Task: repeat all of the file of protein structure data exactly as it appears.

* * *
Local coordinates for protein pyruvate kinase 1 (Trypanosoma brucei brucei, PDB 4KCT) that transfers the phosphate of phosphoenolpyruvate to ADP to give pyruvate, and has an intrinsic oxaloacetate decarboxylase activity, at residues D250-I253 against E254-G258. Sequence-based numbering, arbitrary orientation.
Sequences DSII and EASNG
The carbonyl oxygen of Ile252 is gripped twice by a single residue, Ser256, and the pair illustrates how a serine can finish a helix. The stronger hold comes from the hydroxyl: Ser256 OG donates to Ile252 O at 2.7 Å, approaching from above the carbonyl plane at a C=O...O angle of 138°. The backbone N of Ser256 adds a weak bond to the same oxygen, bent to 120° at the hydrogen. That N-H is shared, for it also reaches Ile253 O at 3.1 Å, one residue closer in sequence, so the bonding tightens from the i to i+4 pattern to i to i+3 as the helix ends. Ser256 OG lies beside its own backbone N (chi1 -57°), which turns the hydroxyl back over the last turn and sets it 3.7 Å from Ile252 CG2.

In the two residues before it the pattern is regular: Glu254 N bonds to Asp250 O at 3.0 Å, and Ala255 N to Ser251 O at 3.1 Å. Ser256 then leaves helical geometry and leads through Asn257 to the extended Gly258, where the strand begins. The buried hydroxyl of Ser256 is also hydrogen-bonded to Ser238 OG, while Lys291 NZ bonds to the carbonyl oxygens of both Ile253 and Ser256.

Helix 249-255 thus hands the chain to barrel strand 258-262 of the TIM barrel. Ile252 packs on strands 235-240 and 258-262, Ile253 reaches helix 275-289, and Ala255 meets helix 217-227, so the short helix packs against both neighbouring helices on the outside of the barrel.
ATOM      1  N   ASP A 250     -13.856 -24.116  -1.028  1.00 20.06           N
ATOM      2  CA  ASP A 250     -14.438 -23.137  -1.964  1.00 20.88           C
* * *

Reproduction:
Local coordinates for protein pyruvate kinase 1 (Trypanosoma brucei brucei, PDB 4KCT) that transfers the phosphate of phosphoenolpyruvate to ADP to give pyruvate, and has an intrinsic oxaloacetate decarboxylase activity, at residues D250-I253 against E254-G258. Sequence-based numbering, arbitrary orientation.
Sequences DSII and EASNG
The carbonyl oxygen of Ile252 is gripped twice by a single residue, Ser256, and the pair illustrates how a serine can finish a helix. The stronger hold comes from the hydroxyl: Ser256 OG donates to Ile252 O at 2.7 Å, approaching from above the carbonyl plane at a C=O...O angle of 138°. The backbone N of Ser256 adds a weak bond to the same oxygen, bent to 120° at the hydrogen. That N-H is shared, for it also reaches Ile253 O at 3.1 Å, one residue closer in sequence, so the bonding tightens from the i to i+4 pattern to i to i+3 as the helix ends. Ser256 OG lies beside its own backbone N (chi1 -57°), which turns the hydroxyl back over the last turn and sets it 3.7 Å from Ile252 CG2.

In the two residues before it the pattern is regular: Glu254 N bonds to Asp250 O at 3.0 Å, and Ala255 N to Ser251 O at 3.1 Å. Ser256 then leaves helical geometry and leads through Asn257 to the extended Gly258, where the strand begins. The buried hydroxyl of Ser256 is also hydrogen-bonded to Ser238 OG, while Lys291 NZ bonds to the carbonyl oxygens of both Ile253 and Ser256.

Helix 249-255 thus hands the chain to barrel strand 258-262 of the TIM barrel. Ile252 packs on strands 235-240 and 258-262, Ile253 reaches helix 275-289, and Ala255 meets helix 217-227, so the short helix packs against both neighbouring helices on the outside of the barrel.
ATOM      1  N   ASP A 250     -13.856 -24.116  -1.028  1.00 20.06           N
ATOM      2  CA  ASP A 250     -14.438 -23.137  -1.964  1.00 20.88           C